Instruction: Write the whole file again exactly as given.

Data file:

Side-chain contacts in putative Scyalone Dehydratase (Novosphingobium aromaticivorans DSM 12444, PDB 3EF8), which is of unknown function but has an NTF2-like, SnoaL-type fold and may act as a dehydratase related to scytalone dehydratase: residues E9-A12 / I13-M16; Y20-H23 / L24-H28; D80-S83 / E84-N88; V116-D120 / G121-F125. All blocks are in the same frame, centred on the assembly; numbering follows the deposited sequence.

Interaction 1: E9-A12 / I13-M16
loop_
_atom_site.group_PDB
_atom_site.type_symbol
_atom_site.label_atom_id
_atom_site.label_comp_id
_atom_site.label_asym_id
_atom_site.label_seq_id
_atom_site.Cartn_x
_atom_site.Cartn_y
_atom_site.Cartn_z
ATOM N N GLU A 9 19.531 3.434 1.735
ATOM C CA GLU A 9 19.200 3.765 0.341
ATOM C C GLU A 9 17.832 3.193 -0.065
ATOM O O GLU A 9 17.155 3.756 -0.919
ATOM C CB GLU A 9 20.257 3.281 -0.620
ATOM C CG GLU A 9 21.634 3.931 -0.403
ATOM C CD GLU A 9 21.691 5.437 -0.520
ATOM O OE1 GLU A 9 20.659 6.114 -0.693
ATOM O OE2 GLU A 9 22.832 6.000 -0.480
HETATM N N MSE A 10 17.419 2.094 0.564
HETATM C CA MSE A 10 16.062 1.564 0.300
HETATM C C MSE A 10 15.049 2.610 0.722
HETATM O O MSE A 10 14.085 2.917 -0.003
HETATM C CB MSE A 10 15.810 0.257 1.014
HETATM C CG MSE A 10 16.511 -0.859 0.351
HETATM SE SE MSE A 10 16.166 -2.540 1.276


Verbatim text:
Side-chain contacts in putative Scyalone Dehydratase (Novosphingobium aromaticivorans DSM 12444, PDB 3EF8), which is of unknown function but has an NTF2-like, SnoaL-type fold and may act as a dehydratase related to scytalone dehydratase: residues E9-A12 / I13-M16; Y20-H23 / L24-H28; D80-S83 / E84-N88; V116-D120 / G121-F125. All blocks are in the same frame, centred on the assembly; numbering follows the deposited sequence.

Interaction 1: E9-A12 / I13-M16
loop_
_atom_site.group_PDB
_atom_site.type_symbol
_atom_site.label_atom_id
_atom_site.label_comp_id
_atom_site.label_asym_id
_atom_site.label_seq_id
_atom_site.Cartn_x
_atom_site.Cartn_y
_atom_site.Cartn_z
ATOM N N GLU A 9 19.531 3.434 1.735
ATOM C CA GLU A 9 19.200 3.765 0.341
ATOM C C GLU A 9 17.832 3.193 -0.065
ATOM O O GLU A 9 17.155 3.756 -0.919
ATOM C CB GLU A 9 20.257 3.281 -0.620
ATOM C CG GLU A 9 21.634 3.931 -0.403
ATOM C CD GLU A 9 21.691 5.437 -0.520
ATOM O OE1 GLU A 9 20.659 6.114 -0.693
ATOM O OE2 GLU A 9 22.832 6.000 -0.480
HETATM N N MSE A 10 17.419 2.094 0.564
HETATM C CA MSE A 10 16.062 1.564 0.300
HETATM C C MSE A 10 15.049 2.610 0.722
HETATM O O MSE A 10 14.085 2.917 -0.003
HETATM C CB MSE A 10 15.810 0.257 1.014
HETATM C CG MSE A 10 16.511 -0.859 0.351
HETATM SE SE MSE A 10 16.166 -2.540 1.276